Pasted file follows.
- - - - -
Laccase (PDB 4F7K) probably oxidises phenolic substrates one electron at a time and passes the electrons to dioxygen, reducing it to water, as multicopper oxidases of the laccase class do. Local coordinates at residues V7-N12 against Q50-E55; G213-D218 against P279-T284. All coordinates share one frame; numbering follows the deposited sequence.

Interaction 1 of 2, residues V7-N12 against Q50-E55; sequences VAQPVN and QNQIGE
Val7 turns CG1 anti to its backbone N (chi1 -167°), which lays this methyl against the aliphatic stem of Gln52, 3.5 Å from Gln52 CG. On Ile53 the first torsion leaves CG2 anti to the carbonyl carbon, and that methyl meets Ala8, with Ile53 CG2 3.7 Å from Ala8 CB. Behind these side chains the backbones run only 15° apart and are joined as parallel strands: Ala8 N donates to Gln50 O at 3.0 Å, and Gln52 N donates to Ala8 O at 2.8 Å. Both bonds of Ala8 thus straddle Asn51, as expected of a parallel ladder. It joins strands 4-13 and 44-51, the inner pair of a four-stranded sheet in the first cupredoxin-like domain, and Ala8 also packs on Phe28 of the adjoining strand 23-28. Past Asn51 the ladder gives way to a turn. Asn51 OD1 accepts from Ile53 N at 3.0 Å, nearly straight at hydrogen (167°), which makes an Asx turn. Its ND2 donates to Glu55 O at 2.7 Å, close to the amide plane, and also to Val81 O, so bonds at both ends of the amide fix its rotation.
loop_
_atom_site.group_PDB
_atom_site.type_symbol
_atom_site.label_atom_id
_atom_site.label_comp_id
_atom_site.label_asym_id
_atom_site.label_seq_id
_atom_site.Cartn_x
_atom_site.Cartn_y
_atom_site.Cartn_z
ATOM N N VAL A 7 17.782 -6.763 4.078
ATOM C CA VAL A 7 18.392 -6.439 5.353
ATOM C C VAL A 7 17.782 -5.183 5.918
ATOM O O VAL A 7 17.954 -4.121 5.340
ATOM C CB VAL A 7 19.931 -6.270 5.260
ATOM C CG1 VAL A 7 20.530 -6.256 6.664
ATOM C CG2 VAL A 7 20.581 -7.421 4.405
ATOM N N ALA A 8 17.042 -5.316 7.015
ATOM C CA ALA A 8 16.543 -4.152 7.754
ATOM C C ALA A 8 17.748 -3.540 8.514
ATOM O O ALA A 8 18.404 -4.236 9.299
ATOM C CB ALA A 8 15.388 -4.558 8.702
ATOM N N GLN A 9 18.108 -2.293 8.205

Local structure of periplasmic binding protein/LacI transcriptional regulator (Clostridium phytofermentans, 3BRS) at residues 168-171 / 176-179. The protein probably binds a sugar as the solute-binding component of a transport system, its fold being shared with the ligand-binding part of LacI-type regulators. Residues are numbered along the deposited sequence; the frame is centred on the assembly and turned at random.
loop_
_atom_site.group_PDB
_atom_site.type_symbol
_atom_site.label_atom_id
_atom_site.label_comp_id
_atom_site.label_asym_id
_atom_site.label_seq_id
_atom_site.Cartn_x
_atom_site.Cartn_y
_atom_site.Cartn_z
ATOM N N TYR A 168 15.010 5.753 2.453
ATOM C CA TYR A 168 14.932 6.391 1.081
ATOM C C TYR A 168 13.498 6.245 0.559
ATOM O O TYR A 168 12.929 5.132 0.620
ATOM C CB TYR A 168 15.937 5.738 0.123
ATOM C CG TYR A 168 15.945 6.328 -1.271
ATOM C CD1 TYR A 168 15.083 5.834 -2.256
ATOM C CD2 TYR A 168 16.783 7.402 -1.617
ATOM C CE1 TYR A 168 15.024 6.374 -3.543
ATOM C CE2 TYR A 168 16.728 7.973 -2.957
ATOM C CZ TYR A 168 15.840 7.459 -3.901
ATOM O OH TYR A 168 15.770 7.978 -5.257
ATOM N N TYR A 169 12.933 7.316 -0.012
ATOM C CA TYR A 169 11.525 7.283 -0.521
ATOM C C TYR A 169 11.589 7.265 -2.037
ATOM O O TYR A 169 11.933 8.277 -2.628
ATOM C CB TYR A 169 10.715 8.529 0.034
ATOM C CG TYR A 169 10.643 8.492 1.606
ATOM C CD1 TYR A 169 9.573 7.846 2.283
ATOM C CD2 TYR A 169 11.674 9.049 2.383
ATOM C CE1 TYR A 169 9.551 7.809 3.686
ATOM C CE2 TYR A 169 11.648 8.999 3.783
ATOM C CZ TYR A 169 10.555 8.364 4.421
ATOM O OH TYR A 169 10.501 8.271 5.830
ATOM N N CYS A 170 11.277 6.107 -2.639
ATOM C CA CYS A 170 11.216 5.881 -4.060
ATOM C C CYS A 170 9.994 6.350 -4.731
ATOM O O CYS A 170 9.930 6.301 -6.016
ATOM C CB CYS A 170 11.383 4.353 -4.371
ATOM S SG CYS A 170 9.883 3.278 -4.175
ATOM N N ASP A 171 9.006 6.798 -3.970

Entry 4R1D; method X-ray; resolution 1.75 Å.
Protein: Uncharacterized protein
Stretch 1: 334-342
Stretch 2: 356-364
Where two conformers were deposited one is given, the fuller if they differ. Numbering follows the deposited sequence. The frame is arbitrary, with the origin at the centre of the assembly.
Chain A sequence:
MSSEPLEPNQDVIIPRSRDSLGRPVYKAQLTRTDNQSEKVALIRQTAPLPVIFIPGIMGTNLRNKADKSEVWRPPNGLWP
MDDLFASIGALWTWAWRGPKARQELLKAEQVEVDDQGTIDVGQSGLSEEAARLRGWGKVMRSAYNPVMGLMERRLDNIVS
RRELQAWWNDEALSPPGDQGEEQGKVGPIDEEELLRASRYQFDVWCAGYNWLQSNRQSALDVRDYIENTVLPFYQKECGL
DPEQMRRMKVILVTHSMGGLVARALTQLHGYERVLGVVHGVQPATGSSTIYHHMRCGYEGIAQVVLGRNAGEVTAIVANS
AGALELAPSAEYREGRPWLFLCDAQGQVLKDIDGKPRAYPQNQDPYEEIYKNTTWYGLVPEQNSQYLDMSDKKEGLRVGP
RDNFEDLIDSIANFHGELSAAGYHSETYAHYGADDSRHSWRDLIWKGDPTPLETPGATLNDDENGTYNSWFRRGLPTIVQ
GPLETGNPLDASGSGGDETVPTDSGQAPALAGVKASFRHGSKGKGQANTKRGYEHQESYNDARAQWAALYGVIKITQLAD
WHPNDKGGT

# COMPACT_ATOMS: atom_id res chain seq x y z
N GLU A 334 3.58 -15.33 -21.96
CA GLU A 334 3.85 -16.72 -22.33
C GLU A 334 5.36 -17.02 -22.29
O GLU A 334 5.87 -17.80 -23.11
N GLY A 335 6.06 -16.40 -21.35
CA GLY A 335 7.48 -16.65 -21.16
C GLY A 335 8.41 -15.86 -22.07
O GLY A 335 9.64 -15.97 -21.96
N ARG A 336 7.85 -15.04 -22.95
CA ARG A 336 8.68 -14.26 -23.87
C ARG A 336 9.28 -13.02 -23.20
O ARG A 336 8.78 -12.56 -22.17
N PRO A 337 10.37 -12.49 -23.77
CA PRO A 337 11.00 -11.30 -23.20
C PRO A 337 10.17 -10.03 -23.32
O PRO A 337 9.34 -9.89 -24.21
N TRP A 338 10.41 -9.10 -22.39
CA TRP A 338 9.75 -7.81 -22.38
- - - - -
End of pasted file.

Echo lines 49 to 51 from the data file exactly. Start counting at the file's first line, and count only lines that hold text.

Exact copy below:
ATOM O OH TYR A 168 15.770 7.978 -5.257
ATOM N N TYR A 169 12.933 7.316 -0.012
ATOM C CA TYR A 169 11.525 7.283 -0.521